A Prince Realist loves Prince too, and dutifully buys all the records out of some strange sense of loyalty. The Realist has the utmost respect for the Apologist, but disagrees just about all of the time with the Apologist's assessment of the records in question. Realists have no trouble admitting how weak most of these records are. Realists are cynical. Apologists have more fun. Realists can be offputting. So can apologists.
Conversations between Realists and Apologists usually go something like this:
Tomorrow, Prince drops two new records and for our purposes today, I am a Prince Realist.
I've been listening to Prince's two new records for two days. I went into both with nothing but a glimmer of a glimmer of hope that the man who had blown my mind for just short of two decades-1978-1997-might still have some mojo left. Sadly, I think the well has been poisoned too many times and not even an "Eternal Sunshine Of The Spotless Mind" blink will make "Art Official Age" or "Plectrumelectrum" anything I can sink my teeth into. I do not see myself returning to these records.
Terrible? Worst things ever? Of course not.
But that is hardly the point. I've seen some stellar reviews and I don't get it.
"Art Official Age" plays like a feeble attempt to bring back the lost Realists who have been clamoring for some classic Prince. If you want an hour's worth of second rate tunes that resemble earlier, better tunes, this is the record for you.
The album's big opening is not unlike Prince addressing the "Dearly Beloved" in "Let's Go Crazy" and before the song finishes in a little under four minutes later, the man has already reached into his bag of tricks too many times. There is narration, house beats, funk grooves, second-rate rapping (thanks Mr. Nelson for reminding me of the saboteur of your "symbol" years, one Tony M.), and gentle nods to alter-egos Bob George and Camille. It's an exhausting way to get started, all for nothing really.
There is the slow jam of "Breakdown," which is the "Do Me, Baby" or "Slow Love" of the set. "Clouds" is an inferior rewrite of "Strange Relationship," at least musically. It is lyrically awkward even for Prince, and sabotaged with a terrible spoken word section. "The Gold Standard" is "Grind" from "The Black Album," and so on. The record is staggeringly average. It defeats its own purpose. Rather than thrilling me with reminders of all the songs I love, it pisses me off by reminding me how much better the older songs are.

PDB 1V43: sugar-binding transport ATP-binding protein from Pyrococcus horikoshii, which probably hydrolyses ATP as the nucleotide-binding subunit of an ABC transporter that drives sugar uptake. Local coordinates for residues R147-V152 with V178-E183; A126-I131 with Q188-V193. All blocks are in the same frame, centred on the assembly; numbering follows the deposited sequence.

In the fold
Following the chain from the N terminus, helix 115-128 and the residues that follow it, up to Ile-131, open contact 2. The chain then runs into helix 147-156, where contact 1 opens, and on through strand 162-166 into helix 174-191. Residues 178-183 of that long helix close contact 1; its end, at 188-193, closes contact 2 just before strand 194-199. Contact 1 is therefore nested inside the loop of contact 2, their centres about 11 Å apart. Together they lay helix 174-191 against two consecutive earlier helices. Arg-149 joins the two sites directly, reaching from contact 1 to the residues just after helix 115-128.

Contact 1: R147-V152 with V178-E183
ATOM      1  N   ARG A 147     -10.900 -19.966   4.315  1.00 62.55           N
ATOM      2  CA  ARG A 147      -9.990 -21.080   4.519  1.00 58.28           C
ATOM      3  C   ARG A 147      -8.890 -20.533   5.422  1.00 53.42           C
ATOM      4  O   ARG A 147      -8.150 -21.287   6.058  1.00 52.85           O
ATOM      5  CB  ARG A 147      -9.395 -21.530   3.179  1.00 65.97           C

"Plectrumelectrum," the album made with 3Rdeyegirl doesn't fare much better.
"WOW," the opener, like the opener on "Art Official Age," addresses the listeners with a trite "Hello. How are you?" It borrows more than a bit from LZ's "The Ocean," but stalls soon after that intial trigger where you think "Hey, that's the riff from The Ocean!" Prince allows 3Rdeyegirl to take the reins on a few songs, and one song kind of works. "stopthistrain" is a sweet soul groove that back in the day, wouldn't even be a C-side, let alone B-side. Today, it is one of the better tracks on the record. (Man, that bar is low.)
Partly a collection of Led Zeppelin riffs and classic rock power chords all crying for a hook or a melody, with additional pop/soul material recalling some of Prince's past ingenues like Nona Gaye and Vanity 6, "Plectrumelectrum" desperately needed a producer.
Prince records were once more than bells and whistles and knowing there are scores of bootlegs containing far superior material adds insult to injury.
(At this juncture, many of you might be thinking about Prince's guitar solo on "While My Guitar Gently Weeps" from that awards show. Come back. I'm almost done.)
It's easy to call me a curmudgeon. Hell, there are 16 people in Monmouth County alone who make a living out of it. But I'd like a little credit for not breaking up with Prince a dozen bad records ago. If there was some long layoff or retirement and Prince released either one of these records as his return to the spotlight after 10 or 15 years, I might feel differently about what I'm hearing. But The Artist Currently A Shadow Of The Artist Formerly Known As Prince has been foisting these half-baked releases on us for years now.
You go ahead and listen to these records for yourself. If you come out thinking they are great returns to form, then all the better for you. You are clearly having all the fun, though I've been known to 180 if the arguments are strong. For me right now, "Art Official Age" and "Plectrumelectrum" are two more records tainting the once brilliant career of one of the world's greatest musicians. Do the math. The percentage of good records to bad should be a thing to make you go "hmmm."
(Special thanks to Tony S.)
For a reminder of what Prince can do with just a piano, listen to "How Come U Don't Call Me Anymore," a flippin' b-side for Pete's sake!